8 minute read

The one mistake that all first time freelancers make

Choosing a niche is good advice for anyone in business, but for freelancers it’s a crucial step you need to take.

When you first go freelance, there’s a lot to think about. You’re now the frontline for all things in your business- everything requires your attention, and it can be an overwhelming experience for most people. Here’s how to avoid it tipping over into chaos… Pick a lane.

Freelancers and other service businesses face something that most other business types don’t. We’ll refer to it as ‘Extreme Variability of Work’. It goes like this…

Meet Vanessa:

Vanessa is a graphic designer, and decides she’d like to take on some clients on a freelance basis.

Vanessa, a graphic designer

She loves design, and is very ‘flexible’ in terms of what she works on. Every engagement is different, because there are different people involved.

Clients come to the table with unique personalities, and unique situations.

Vanessa, with four potential clients

Add to these their different requirements, projects and expectations, and we start to see things growing more complicated… but just for her.

Suddenly, Vanessa is kind of doing 4 jobs at once, and she’s just one person.

Vanessa, overwhelmed with the range of work these new clients expect

Each project overlaps with the other, and scheduling check-in calls and status updates with each client becomes a real pain. On top of that, two of these clients decide to change their deliverables half-way through, and another stops replying to emails.

Vanessa starts to realise that there is a lot of extra work involved in being ‘flexible’, especially when you are the only person accountable for all tasks. She’s just one person, often having to do the work of an entire team.

Being new to freelancing, she’s also likely to struggle with asserting herself, and quite likely uncomfortable with negotiating more budget on these projects.

She’s unable to draft in help from ‘another department’ because she’s a freelancer… there is no ‘other department’. It’s just her- up to their neck in work.

Worst of all? The work is all totally different, and each requires its own approach.

Remember, this ‘Extreme Variability of Work’ is coming at a time when Vanessa is taking on more roles than ever before. She has to handle finding clients, corresponding with them, invoicing, tax planning, etc.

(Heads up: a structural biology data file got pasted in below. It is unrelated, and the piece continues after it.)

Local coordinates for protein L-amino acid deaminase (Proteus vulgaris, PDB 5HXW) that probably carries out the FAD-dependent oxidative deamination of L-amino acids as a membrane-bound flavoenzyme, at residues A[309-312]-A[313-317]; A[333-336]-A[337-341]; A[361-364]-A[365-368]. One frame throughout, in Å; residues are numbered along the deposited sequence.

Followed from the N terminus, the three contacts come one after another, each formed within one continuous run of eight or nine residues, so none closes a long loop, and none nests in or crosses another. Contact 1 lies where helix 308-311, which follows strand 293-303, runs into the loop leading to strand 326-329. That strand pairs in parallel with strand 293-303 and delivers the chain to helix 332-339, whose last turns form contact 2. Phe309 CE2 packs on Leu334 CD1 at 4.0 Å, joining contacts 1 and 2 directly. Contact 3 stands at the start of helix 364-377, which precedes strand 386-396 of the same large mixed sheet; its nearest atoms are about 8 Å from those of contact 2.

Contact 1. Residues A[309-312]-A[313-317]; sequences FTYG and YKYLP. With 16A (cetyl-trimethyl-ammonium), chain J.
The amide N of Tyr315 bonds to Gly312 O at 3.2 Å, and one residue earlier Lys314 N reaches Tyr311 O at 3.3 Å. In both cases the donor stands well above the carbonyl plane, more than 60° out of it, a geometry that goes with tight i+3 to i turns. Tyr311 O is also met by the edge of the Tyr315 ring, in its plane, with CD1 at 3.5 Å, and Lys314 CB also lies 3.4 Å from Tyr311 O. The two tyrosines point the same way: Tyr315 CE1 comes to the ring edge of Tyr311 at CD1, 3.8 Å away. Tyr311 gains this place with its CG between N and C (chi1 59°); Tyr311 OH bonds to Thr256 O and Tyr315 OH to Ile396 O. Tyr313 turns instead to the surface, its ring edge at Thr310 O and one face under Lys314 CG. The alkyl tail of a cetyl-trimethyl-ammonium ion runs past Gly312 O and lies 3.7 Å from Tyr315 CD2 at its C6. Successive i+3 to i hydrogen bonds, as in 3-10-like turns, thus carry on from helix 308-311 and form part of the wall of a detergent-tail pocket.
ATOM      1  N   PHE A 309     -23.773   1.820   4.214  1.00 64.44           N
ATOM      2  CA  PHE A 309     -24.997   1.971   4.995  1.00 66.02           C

She now has multiple roles within her tiny one-person business, and is taking on very different projects at once. That’s a lot of spinning plates… 😐

So here’s what she comes to realize…

Variability = Drag

Variability is to freelancing what drag is to a vehicle. It’s a factor that mostly serves to slow us down. Constant context-switching is becoming a major source of exhaustion.

Vanessa’s story has a happy ending though, because she realizes she’s going too many directions at once, and looks instead to minimize ‘variability’ wherever possible… She makes the tough decisions, focuses on a niche, and says ‘NO’ to jobs that don’t fit this picture.

First, she realizes that she loves working on wellness brands, and personal fitness brands in general. So she decides to specialize in this area, offering packages that are tailored to health and wellness entrepreneurs.

Vanessa focuses on one type of client

She adjusts to build her freelance services around her ideal type of project first. This simplified approach means that she can create templates, re-use certain project files, and truly become an expert in one very specific field.

By focusing, she can line up other jobs in a similar vein

It also makes it much easier for clients to find her, and gives her work a coherent, definite feeling of someone who knows what they want.

Remember, what you take on is up to you now.

Before we go too far down this road, it’s worth saying that a little variability is not lethal. Early on, you may not know what projects you prefer to work on just yet, or what demand is like in the marketplace for different types of projects.

The key here is to create the time and space required to handle these new responsibilities together. Prioritize stability and seek to discourage variability by default. The rest is up to your discretion.

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